In 1978, after he survived Shavers's murderous right hand, Holmes beat a favored Ken Norton to win the title. Holmes got the title shot because he had simply been available. And he finally began making a living.
Can you possibly understand what it was like for Holmes to be heavyweight champion? The day he walked out of Easton's Shull Junior High, just 13 years old, he began to work at the Jet car wash. A dollar an hour was all the money in the world for a kid who had been making 15 cents per shoeshine, his tip a pat on the head. Later he got jobs in the steel mill. He made good money, $200 to $300 a week. All the while he boxed, of course. He and his brother Lee and buddies like Pooch Pratt and Butch Andrews would show up in the bars Saturday nights and fight each other to a draw, always a draw, and be allowed to go back to the kitchen and consume their "purses" of hot dogs.
So can you understand what it was like for Holmes to make $1.5 million every four months, or even $10 million against Gerry Cooney, simply by standing up and demonstrating his earned skills in front of the world? Well, it was never boring.
At the mention of that word, boring, things begin to happen. There is suddenly a spontaneous quality to events. The driver, Ben Sampson, materializes in Holmes's doorway. He's a slight man with a gold tooth, a feathered fedora and the puzzled expression of someone who has just made a quantum leap. Why is it, he seems to ask, that he's here? Right behind him comes the white part of Holmes's rainbow coalition, rumpled Charlie Con-over. He's scratching his head. Last and least suspecting is Diane Holmes, who wanders into the office at almost the exact same time. "Ben," says Larry, examining the group, happy for the first time that day, "get the limo. We're going fishing." Diane affects the same poleaxed look her husband wore when Shavers hit him with a ring post. "Happy birthday, Diane," somebody says, laughing.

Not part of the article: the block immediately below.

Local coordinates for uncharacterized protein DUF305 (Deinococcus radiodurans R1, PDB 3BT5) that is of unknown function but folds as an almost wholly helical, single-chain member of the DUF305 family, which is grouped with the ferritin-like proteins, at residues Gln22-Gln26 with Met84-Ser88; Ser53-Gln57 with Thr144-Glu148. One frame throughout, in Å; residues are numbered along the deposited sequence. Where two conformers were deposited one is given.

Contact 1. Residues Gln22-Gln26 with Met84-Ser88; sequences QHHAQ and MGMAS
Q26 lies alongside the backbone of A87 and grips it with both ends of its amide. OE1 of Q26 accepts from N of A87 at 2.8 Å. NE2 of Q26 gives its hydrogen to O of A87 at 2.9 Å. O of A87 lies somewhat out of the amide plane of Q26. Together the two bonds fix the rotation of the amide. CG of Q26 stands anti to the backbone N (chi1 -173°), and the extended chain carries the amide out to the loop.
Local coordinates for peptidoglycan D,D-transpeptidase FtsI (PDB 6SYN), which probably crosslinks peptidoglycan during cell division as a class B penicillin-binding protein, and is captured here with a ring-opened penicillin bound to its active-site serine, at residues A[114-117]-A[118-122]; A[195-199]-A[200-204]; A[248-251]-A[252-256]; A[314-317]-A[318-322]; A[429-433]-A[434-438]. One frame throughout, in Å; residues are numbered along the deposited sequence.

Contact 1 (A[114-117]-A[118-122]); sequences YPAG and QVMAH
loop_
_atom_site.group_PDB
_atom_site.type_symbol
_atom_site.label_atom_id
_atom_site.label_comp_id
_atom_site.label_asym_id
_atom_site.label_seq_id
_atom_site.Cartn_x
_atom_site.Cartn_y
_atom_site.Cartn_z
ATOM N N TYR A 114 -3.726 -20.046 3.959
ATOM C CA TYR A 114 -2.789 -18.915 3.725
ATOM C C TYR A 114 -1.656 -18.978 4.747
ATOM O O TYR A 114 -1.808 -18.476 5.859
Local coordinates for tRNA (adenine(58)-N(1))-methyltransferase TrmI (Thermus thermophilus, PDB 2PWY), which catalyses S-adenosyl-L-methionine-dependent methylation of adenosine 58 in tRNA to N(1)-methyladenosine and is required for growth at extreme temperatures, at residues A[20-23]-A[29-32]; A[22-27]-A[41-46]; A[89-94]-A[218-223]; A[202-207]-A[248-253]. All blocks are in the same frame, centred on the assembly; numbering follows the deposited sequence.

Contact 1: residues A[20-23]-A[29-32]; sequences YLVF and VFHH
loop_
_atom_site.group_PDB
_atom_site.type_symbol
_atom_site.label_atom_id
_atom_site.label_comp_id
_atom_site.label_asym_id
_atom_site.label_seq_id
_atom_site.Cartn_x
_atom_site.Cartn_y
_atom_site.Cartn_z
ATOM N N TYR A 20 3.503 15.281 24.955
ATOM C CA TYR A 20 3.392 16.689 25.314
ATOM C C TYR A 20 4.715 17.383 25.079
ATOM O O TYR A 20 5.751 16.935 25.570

This is what it's like to be retired. You can fish whenever you want. Once he caught the fever, Diane says, her husband fished every day until last year, when he began his comeback, and then the fishing slowed to almost every day. He started in the river behind his executive suite, noodling about in a 17-footer with Dick Lovell, his publicist/man-about-office. "We weren't too good," Lovell admits. "That first time the boat just started sinking on us. Luckily Charlie was standing by." Now Holmes has two identical 33-foot boats—one in a New Jersey marina off the Hudson River, the other at his second home, in Jacksonville—both called The Easton Assassin. Each is rigged for fishing and is surprisingly easy to get to. Lovell has a stack of boarding passes on his desk, from Holmes's day trips to Jacksonville during the winter. He would wake up, feel the cold, ring the driver, and off they would go. Jacksonville is just a couple of hours and "20 degrees" away, Holmes says. But it's easier to assemble the gang for the boat in New Jersey.